The average proportion of agreements between two investigator’s data was 0.856 (SD, 0.0476; range, 0.789–0.915). The mean of modified Cohen kappa was 0.78 (SD, 0.7; range, 0.68–0.87). Intraclass correlation coefficient for a single measure was 0.96 (95% CI, 0.85–0.99).
A Pearson correlation coefficient of total PA levels from the primary investigator‘s PALS data (mean±SD, 729.9±284.9) and total activity counts (mean±SD, 42,098.5±27,843.5) showed a moderate correlation of r=0.665, P<0.01 (95% CI, 0.40–0.83).

DISCUSSION

Reliability and validity evidence of the PALS data on preschoolers with developmental delays and/or disability was examined in this study. There were strong intrarater and interrater reliability correlation coefficients as well as high proportion of agreements between raters and within a rater. Regarding validity evidence, the PALS data demonstrated a moderate correlation with Actical accelerometer data.
Both the average of the proportion of agreements of intrarater and interrater were higher than 85% for this study. Similar results of the proportion of agreement between raters have been reported with other systematic observation tools in PA for preschoolers without disabilities including the CARS for 84.1% (Puhl et al., 1990), the Observational System for Recording Physical Activity in Children Preschool Version (OSRAC-P) for 90% (Brown et al., 2006), and System for Observing Fitness Instruction Time for Preschoolers (SOFIT-P) for 92% (Sharma et al., 2011). Intraclass correlation coefficients for both intrarater and interrater were high, above r=0.90.
To further investigate the reliability of the PALS data, modified Cohen kappa was calculated to see if the similarity between raters occurred by chance. The modified Cohen kappa (Warrens, 2010) for this study was 0.78, supporting strong reliability evidence of the trained users’ PALS data on preschoolers with a developmental delay and/or a disability. Watkins and Pacheco (2000) stated that the kappa values higher than 0.75 represent substantial agreements.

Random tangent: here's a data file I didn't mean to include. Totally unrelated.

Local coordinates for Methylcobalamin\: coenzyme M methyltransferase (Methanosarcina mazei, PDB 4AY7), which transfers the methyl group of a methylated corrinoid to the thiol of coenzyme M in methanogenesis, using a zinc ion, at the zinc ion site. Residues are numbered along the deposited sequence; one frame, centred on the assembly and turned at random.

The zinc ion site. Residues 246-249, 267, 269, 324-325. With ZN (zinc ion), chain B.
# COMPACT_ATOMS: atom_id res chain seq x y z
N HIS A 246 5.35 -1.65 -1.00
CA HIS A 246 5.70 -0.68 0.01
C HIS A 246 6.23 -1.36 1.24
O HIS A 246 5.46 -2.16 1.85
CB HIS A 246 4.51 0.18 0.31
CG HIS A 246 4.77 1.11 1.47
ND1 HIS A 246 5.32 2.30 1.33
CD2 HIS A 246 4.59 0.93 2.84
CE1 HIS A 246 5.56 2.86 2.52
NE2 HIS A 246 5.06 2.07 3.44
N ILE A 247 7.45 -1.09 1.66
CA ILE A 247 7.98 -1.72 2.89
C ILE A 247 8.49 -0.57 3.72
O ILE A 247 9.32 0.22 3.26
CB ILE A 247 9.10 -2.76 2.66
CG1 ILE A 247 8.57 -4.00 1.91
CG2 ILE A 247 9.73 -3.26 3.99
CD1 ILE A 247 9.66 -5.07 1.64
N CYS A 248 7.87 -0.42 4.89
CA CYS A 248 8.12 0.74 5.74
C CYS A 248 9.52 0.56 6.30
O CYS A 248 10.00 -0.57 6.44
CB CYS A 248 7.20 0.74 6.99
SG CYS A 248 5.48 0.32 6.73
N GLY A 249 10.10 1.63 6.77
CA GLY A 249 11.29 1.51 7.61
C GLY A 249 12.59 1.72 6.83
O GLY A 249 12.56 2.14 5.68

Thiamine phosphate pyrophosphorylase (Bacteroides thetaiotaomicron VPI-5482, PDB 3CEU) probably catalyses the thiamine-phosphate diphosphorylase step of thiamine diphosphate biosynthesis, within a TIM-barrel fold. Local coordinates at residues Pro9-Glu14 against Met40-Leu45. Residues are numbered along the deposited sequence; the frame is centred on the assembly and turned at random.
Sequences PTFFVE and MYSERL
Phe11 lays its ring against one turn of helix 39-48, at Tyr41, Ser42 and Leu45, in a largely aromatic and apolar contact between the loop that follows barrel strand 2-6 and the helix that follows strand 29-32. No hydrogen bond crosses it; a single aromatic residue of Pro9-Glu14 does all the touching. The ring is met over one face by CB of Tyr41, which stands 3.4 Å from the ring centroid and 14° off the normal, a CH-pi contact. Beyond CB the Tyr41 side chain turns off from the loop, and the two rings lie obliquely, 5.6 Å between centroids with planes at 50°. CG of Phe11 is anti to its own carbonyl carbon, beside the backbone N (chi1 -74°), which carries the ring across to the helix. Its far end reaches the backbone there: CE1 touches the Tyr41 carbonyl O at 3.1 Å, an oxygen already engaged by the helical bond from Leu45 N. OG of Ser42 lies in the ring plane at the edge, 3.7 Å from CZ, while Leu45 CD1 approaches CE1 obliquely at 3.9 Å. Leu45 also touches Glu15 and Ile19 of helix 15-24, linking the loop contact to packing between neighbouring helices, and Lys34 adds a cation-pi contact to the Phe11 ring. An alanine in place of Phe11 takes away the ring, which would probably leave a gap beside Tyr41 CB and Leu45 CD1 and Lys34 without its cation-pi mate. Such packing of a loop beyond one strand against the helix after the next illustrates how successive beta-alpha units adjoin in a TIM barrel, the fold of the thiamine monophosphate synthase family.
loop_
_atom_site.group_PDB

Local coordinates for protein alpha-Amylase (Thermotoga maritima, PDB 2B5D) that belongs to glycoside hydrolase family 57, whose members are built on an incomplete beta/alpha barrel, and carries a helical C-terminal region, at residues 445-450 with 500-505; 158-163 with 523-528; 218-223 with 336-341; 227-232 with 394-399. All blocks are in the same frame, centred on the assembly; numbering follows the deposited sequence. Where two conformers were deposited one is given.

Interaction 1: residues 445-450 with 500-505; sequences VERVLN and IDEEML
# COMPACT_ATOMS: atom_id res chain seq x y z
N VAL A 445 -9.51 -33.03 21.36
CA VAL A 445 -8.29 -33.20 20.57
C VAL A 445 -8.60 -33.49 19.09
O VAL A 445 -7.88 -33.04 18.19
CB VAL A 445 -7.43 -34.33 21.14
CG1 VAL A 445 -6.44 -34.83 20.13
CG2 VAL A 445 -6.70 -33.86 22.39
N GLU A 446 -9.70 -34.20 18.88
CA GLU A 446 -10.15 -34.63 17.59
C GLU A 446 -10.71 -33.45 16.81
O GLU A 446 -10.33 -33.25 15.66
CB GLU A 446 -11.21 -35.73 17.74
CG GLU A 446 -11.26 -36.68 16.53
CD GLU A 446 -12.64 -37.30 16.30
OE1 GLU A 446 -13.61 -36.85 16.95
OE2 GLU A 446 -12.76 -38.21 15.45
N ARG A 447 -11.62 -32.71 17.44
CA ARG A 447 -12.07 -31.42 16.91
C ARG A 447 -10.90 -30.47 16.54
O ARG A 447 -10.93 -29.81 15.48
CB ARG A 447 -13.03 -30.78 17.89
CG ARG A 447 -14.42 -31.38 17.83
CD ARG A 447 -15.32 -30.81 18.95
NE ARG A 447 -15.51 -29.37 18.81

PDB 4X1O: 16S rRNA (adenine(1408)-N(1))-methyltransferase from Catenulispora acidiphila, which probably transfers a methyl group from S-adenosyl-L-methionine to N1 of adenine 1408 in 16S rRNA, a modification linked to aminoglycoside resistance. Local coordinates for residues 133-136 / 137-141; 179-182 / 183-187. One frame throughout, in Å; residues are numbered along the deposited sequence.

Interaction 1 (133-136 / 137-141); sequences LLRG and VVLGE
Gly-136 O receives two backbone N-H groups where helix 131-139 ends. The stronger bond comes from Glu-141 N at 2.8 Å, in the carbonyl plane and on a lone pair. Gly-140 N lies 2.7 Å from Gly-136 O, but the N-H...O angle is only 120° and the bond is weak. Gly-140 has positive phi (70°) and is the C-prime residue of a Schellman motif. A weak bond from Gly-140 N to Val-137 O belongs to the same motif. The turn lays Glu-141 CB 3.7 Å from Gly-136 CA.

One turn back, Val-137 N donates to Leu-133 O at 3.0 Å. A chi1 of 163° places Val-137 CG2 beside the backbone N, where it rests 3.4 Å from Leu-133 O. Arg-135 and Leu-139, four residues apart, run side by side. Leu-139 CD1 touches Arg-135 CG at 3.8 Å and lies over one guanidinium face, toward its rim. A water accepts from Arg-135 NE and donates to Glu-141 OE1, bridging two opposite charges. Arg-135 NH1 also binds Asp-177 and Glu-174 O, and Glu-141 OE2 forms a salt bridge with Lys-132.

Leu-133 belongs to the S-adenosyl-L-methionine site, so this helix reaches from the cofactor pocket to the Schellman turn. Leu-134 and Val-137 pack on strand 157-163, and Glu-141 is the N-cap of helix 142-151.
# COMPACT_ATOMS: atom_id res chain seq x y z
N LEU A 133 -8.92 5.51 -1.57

The PALS data demonstrated moderately positive criterion validity when it was compared with the data from Actical accelerometers (r=0.665, P<0.01). Similar results were reported in previous studies with preschoolers without disabilities. Sharma et al. (2011) examined validity evidence of the SOFIT-P on preschoolers without disabilities using Actigraph GT3X accelerometers. The authors reported a moderate positive correlation (moderate PA, r=0.53; moderate-vigorous PA, r=0.54) between the SOFIT-P and the data from accelerometers. Noland et al. (1990) found a positive correlation between the CARS data and Caltrac accelerometers (r=0.86, P<0. 001) data on preschoolers.
The moderate relationship with the data from Actical accelerometers may be for a variety of reasons. Even though the accelerometers are validated to measure PA levels for preschoolers (McIver et al., 2005), one of the main limitations of the Actical and other accelerometers is that the device is worn at the hip level and may underestimate or fail to detect PA with limited torso movement (Oliver et al., 2007; Oliver et al., 2009). Actical accelerometers underestimated PA levels when the participants in this study engaged in climbing activities and other limited torso movement activities such as tricycle riding and sitting on a stationary toy horse.
In conclusion, the results of this study indicate that the PALS data demonstrated a moderate and positive correlation compared with Actical accelerometers. Also, acceptable intrarater and interrater reliabilities were found for the PALS data by trained observers although the training of observers for the PALS was relatively shorter than the other systematic observation tools measuring PA for preschoolers (e.g., approximately 7 days for the PALS vs. 7 weeks for OSRAC-P). The PALS would be a useful screening tool to monitor the PA levels of preschoolers with developmental delays and/or disabilities during active play time.

Notes

CONFLICT OF INTEREST

No potential conflict of interest relevant to this article was reported.

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Table 1
Demographic information of the participants
Age (yr) Boys (n=16) Girls (n=14)


Caucasian African American Hispanic Caucasian African American Hispanic
3 3 0 0 3 0 1

4 6 0 0 3 1 1

5 5 0 2 5 0 0

Total, n (%) 14 (87.5) 0 (0) 2 (12.5) 11 (78.6) 1 (7.1) 2 (14.3)